Astronomers at the Goddard Space Flight Center in Greenbelt, Md. released today an image of the giant spiral galaxy, M101, as photographed on March 9 with the Ultraviolet Imaging Telescope (UIT) during the Astro-2 mission of Space Shuttle Endeavour. It is the first photograph in far-ultraviolet light ever obtained of M101, a spiral galaxy located about 16 million light years from the Earth in the constellation Ursa Major (the Great Bear). The region shown in the photograph is about 130,000 light years in diameter at the distance of M101. [One light year, the distance that light travels through space during one year, is approximately 5.9 trillion miles.]
"The image reveals regions where new stars are forming at a rapid rate," said Theodore P. Stecher, the principal investigator for the Ultraviolet Imaging Telescope. Stecher is a senior staff scientist in the Laboratory for Astronomy and Solar Physics at NASA's Goddard Space Flight Center. At lower left, outside the main body of the galaxy, the image shows a bright blob called NGC 5471, which is the brightest of all the new-star forming regions. The bright blob may have been produced in an ancient collision of cosmic proportions, according to UIT co-investigator Dr. Morton Roberts, of the National Radio Astronomy Observatory (NRAO) in Charlottesville, Va. (Roberts is a former drector of the NRAO.) "Galaxy M101 has probably collided with another galaxy in the past, which may have produced his bright clump of new stars," Roberts said.
An ultraviolet-sensitive electronic image intensifier was used together with a special photographic film to record the image as a 22-minute time-exposure, taken on the night side of Endeavour's orbit. "This is a fantastic image! I'm like a kid in a candy store scanning the film from this mission," said Dr. Susan Neff, a galaxy researcher at Goddard Space Flight Center and a co-investigator on the UIT team.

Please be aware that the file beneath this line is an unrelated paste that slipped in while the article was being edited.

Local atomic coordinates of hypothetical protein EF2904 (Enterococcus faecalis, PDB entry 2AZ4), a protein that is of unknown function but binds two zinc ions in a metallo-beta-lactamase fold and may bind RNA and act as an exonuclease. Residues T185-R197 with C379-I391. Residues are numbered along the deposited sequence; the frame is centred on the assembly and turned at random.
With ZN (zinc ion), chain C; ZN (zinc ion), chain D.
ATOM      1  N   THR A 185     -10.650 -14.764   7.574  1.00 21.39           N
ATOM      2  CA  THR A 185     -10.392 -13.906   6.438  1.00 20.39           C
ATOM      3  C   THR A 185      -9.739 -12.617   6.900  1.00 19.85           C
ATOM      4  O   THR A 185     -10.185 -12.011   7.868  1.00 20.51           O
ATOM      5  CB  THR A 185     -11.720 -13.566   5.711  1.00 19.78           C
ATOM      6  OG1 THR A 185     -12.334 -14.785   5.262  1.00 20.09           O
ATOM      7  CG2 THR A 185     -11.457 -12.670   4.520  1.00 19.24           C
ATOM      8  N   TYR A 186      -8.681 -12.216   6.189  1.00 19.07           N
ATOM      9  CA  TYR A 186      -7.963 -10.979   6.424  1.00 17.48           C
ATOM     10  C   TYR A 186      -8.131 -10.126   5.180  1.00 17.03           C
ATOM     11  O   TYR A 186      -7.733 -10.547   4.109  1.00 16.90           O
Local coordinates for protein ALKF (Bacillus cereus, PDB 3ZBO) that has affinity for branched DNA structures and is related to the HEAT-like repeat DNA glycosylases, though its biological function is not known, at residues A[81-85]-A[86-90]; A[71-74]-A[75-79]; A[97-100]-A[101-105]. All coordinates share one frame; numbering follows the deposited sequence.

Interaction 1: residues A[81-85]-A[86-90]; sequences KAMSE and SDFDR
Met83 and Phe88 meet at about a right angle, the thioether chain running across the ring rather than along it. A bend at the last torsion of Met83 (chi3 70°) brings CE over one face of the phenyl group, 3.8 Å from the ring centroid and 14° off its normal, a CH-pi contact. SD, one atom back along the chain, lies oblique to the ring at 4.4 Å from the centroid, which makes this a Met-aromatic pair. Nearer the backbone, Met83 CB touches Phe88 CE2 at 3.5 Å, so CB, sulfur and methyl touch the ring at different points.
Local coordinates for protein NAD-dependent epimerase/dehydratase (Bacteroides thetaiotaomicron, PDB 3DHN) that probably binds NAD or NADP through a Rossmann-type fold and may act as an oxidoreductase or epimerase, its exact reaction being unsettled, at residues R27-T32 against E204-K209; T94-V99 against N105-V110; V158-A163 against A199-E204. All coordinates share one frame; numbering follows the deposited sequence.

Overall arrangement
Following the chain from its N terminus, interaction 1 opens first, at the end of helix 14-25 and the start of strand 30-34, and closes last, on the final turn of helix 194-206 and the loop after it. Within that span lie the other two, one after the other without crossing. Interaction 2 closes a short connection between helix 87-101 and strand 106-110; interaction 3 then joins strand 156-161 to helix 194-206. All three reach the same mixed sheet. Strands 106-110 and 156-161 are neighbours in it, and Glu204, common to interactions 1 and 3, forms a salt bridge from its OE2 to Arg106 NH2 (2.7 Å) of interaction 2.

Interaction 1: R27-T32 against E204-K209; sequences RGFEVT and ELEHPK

Ultraviolet light is blocked by the Earth's atmosphere and therefore must be observed from space. Ultraviolet light, which is invisible to the human eye, is generated predominantly by hot, young massive stars in galaxies such as M101.
The Ultraviolet Imaging Telescope was built at the Goddard Center and was previously flown in space during the Astro-1 mission in December 1990. The image of M101 released today has a diameter of 29 arc minutes, representing an area on the sky nearly as large as the Full Moon as seen from Earth. The image was obtained at a wavelength of 152 nanometers (1520 Angstroms).
The spiral arms of M101 are dotted with bright "beads" that represent massive concentrations of young, very hot stars. These star clusters "are shown to best advantage in the far-ultraviolet image, where vast numbers of older stars are 'screened out' because they emit very little ultraviolet light," according to Stecher. "Our team of scientists will be analyzing this image intensively in the next few months and will have more to say about M101 and many of the more than 200 other objects photographed during the Astro-2 mission," he added. He will present an invited talk on the findings from the UIT images at the American Astronomical Society's national meeting in Pittsburgh, PA, June 11- 15.
Credit: Jim Sahli, Goddard Space Flight Center, Greenbelt, MD. Nasa Press Release No. 95-77 (March 31, 1995)
Last Modification: June 28, 1998